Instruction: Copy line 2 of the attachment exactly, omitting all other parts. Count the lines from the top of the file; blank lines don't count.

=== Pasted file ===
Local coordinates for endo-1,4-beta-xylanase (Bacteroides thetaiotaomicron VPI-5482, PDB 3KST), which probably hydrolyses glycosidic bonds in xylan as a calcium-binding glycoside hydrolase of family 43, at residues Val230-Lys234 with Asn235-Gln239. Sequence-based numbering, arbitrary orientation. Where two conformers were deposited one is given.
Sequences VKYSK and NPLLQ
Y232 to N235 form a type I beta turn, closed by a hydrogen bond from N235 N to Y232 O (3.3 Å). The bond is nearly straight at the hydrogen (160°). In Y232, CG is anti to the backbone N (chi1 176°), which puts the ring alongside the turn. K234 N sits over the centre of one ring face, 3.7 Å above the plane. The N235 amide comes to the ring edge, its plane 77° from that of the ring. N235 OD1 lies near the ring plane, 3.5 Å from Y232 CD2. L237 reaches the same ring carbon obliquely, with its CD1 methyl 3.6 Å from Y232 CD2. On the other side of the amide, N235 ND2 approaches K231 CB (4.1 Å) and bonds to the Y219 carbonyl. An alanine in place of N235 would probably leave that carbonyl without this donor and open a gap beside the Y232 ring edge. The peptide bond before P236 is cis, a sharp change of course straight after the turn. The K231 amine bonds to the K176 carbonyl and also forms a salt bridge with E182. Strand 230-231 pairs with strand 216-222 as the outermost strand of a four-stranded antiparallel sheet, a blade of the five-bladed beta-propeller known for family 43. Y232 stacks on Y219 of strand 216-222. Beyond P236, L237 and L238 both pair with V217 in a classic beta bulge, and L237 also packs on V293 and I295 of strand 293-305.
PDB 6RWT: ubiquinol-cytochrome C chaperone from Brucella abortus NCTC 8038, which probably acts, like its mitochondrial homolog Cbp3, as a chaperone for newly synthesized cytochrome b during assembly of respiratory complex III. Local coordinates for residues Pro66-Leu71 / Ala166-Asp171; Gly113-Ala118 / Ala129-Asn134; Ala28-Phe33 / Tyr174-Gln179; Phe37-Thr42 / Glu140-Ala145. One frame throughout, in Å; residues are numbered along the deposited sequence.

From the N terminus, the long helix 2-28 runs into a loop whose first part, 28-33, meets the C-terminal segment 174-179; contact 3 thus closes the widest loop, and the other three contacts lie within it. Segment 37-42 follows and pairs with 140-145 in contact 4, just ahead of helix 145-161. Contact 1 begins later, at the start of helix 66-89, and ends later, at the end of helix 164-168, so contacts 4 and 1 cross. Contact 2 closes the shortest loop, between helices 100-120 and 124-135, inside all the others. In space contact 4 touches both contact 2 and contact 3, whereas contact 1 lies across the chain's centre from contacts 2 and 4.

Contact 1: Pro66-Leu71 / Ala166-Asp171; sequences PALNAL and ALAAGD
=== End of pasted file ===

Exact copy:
Sequences VKYSK and NPLLQ